The Dart: A farmhouse with one good coat of paint, memories

Published 12:10 am Monday, March 14, 2016

Editor’s note: The Dart is a weekly feature requiring reporters to throw darts at a map of Rowan County and use the locations to find a story.

By Mark Wineka
mark.wineka@salisburypost.com

SALISBURY — Mary Ann Barger must have been crazy, but back in 1984, when her daughter, Brandi, was only 3 years old, Mary Ann told her father she would paint his old two-story farmhouse on Goodnight Road.

Paul White didn’t hesitate. He took off for the Lowe’s store in Salisbury and returned with all the white exterior paint Mary Ann would need. He even fashioned a lift, using his farm tractor, so his daughter could reach the eaves.

Mary Ann started painting, using a brush and slapping that paint onto the clapboards of Paul and Nell White’s house, where Mary Ann and her two siblings had been raised. One brush. One woman. One big house.

“I think it took a week,” Mary Ann said.

It was the only coat of paint the farmhouse, long empty and tired now, ever received. On a sunny Sunday afternoon, the house still has a majesty about it, though the half dozen elms around it, as tall or taller than the house, have been fading with the years, just like the structure.

Mary Ann and her husband, L.P., built their own home across the pasture from the farmhouse in 1975, and Mary Ann routinely brought her children up to the farmhouse to see their grandparents.

It was a great afternoon when you could sit on the screened-in porch, snap beans and talk about nothing and everything at the same time. And Nell White always expected the family to be at the farmhouse for Sunday lunch after church.

Everyone in the family went to Salem Lutheran and, in fact, Mary Ann was running late for a prayer service that evening.

Mary Ann doesn’t know the exact age of the farmhouse, though she thinks it has to be at least a century old. Her daddy added the screen porch in front and another section in back, but the house originally belonged to the Goodnight family, for which the road is named.

A Goodnight descendant, Cora Goodnight Yost, once made copies of an old picture of the house and gave it to Mary Ann, who proudly displays it on an easel at her own home.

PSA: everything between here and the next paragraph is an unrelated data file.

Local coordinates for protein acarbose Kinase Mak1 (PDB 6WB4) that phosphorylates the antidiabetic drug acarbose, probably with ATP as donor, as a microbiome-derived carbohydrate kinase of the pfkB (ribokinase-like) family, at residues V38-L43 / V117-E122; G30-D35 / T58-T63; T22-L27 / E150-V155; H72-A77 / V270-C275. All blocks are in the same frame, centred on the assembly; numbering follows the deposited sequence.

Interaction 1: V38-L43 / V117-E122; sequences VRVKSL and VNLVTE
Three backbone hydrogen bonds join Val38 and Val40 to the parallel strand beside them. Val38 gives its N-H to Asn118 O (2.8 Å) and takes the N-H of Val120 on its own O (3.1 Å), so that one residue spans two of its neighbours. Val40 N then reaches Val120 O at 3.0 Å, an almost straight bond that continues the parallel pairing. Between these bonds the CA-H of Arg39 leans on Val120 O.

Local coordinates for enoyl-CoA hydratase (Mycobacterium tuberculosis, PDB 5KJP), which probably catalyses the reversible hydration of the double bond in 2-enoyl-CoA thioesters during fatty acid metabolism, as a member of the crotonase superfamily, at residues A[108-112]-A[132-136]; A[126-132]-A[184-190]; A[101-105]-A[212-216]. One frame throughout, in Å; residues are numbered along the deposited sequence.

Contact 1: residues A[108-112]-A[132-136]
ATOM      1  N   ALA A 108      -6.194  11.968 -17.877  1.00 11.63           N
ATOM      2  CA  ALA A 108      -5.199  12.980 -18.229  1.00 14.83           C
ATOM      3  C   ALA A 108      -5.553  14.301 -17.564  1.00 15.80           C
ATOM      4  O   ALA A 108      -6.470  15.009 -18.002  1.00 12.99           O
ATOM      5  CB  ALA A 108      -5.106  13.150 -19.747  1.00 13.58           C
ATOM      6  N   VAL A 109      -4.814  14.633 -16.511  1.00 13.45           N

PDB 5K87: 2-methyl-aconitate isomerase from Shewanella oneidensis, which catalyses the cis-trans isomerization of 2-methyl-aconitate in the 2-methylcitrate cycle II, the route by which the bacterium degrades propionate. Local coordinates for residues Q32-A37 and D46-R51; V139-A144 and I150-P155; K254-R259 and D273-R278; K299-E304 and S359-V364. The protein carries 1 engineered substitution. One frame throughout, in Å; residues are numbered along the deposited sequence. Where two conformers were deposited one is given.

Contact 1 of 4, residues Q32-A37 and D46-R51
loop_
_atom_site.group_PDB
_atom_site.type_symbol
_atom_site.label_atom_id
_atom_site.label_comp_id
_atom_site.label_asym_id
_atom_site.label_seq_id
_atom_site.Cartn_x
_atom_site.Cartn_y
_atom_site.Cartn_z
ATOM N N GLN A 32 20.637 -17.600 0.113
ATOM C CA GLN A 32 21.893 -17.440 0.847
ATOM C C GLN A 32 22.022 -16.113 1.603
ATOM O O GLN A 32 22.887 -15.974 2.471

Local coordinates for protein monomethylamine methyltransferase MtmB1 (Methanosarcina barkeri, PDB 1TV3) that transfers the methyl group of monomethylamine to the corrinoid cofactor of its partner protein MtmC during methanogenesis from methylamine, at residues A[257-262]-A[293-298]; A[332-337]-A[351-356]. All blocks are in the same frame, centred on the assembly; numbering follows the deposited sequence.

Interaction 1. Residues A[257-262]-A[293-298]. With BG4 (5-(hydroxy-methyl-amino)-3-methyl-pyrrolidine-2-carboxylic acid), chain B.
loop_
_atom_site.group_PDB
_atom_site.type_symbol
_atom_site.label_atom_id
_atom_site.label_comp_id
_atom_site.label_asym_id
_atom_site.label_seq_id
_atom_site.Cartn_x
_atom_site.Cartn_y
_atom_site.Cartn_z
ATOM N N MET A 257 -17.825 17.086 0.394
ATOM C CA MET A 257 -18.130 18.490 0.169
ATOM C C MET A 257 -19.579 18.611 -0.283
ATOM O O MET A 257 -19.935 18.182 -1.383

“It’s a pretty neat picture,” Mary Ann said.

Today, the farmhouse appears as though it’s resting right on the ground, and though it doesn’t have a traditional fieldstone foundation, Mary Ann says it actually sits on rocks, which you can no longer see.

Only about half of the front door to the screened-in porch remains and a few stones to the original stoop. Some of the floorboards inside have been torn out, showing how close to the ground the house really is.

Paul White remodeled the interior through the years, and he installed knotty-pine paneling in some of the rooms. The farmhouse isn’t beyond repair by any means. The chimneys look to be in good shape, and the roof has held up fairly well.

“The upstairs is as sound as it can be,” Mary Ann said, though she tempered that observation. “… We just let it go to pot, and it’s such a shame.”

Paul and Nell White’s farm took in 180 acres and stretched all the way to N.C. 150 to the south. Using her hands, Mary Ann motions how far it stretched in other directions along Goodnight Road.

When Mary Ann was a kid here, the Whites had a dairy farm and raised cotton.

“We had an excellent childhood,” Mary Ann said. “We didn’t have a lot of money, but we had Mom and Dad.”

Mary Ann said she was expected to work down at the dairy barn before leaving for school. She attended elementary school at Patterson, now home to the Price of Freedom Museum, and one of her classmates and neighbors was former Food Lion President Tom Smith.

Later, she attended China Grove High School.

This land and this corner of Rowan County becomes special when you’ve lived here all your life. Before Paul and Nell White bought this farm, Paul’s family had lived on a rented farm just down the road.

Mary Ann and L.P. also raised their own children on Goodnight Road, which is busier than you might think. Their son, Braxton, is still farming, raising pigs while L.P. still has some beef cattle.

Mary Ann said Braxton “is very interested” in the old farmhouse. To the passerby, it looks as though it has a realty sign out front, but that’s just a sign saying Braxton has pigs for sale.

Paul White died in 1993; Nell, in 1995.

Mary Ann’s long-ago coat of paint has faded away but not her love for this house on Goodnight Road.

Contact Mark Wineka at 704-797-4263, or mark.wineka@salisburypost.com.

 

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